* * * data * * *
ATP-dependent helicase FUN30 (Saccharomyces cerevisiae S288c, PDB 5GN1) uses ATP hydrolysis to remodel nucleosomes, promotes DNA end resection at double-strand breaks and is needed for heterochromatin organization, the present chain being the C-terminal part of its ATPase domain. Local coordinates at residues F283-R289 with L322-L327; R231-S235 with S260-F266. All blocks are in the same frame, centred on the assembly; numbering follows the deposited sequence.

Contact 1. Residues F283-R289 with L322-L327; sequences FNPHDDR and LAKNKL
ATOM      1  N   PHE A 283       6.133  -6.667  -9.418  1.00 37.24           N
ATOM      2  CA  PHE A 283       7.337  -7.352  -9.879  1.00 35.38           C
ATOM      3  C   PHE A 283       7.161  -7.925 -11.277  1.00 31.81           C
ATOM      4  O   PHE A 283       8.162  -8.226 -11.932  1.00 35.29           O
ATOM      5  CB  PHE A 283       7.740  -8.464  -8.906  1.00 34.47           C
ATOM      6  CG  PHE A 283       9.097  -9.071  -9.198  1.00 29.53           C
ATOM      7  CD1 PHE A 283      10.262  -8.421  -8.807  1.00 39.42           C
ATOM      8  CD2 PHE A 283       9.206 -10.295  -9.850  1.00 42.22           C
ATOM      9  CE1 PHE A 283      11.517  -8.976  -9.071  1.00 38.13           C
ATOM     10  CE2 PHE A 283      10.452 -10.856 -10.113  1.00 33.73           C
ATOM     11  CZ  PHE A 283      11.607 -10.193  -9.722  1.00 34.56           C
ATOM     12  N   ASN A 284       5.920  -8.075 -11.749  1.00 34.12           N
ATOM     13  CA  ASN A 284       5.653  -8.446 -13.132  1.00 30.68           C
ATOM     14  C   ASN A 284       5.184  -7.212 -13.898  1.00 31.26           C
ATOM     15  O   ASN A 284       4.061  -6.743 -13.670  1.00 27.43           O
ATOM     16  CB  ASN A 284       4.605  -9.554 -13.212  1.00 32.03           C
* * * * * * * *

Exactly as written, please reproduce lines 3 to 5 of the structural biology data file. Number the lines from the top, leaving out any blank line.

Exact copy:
ATOM      1  N   PHE A 283       6.133  -6.667  -9.418  1.00 37.24           N
ATOM      2  CA  PHE A 283       7.337  -7.352  -9.879  1.00 35.38           C
ATOM      3  C   PHE A 283       7.161  -7.925 -11.277  1.00 31.81           C